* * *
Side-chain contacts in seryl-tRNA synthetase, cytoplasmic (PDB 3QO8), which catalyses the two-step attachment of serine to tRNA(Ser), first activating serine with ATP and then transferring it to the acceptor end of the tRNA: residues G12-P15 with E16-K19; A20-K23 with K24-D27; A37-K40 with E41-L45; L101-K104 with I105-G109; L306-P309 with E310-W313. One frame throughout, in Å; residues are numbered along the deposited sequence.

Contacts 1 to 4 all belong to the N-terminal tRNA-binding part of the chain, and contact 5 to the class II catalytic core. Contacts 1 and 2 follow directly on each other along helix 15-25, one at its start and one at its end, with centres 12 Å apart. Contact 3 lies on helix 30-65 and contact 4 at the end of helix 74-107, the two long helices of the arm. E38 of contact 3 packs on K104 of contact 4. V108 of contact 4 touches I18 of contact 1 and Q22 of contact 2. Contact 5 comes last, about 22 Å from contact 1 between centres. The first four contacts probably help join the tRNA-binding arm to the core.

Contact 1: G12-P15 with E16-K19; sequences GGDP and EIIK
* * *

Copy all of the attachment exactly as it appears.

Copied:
Side-chain contacts in seryl-tRNA synthetase, cytoplasmic (PDB 3QO8), which catalyses the two-step attachment of serine to tRNA(Ser), first activating serine with ATP and then transferring it to the acceptor end of the tRNA: residues G12-P15 with E16-K19; A20-K23 with K24-D27; A37-K40 with E41-L45; L101-K104 with I105-G109; L306-P309 with E310-W313. One frame throughout, in Å; residues are numbered along the deposited sequence.

Contacts 1 to 4 all belong to the N-terminal tRNA-binding part of the chain, and contact 5 to the class II catalytic core. Contacts 1 and 2 follow directly on each other along helix 15-25, one at its start and one at its end, with centres 12 Å apart. Contact 3 lies on helix 30-65 and contact 4 at the end of helix 74-107, the two long helices of the arm. E38 of contact 3 packs on K104 of contact 4. V108 of contact 4 touches I18 of contact 1 and Q22 of contact 2. Contact 5 comes last, about 22 Å from contact 1 between centres. The first four contacts probably help join the tRNA-binding arm to the core.

Contact 1: G12-P15 with E16-K19; sequences GGDP and EIIK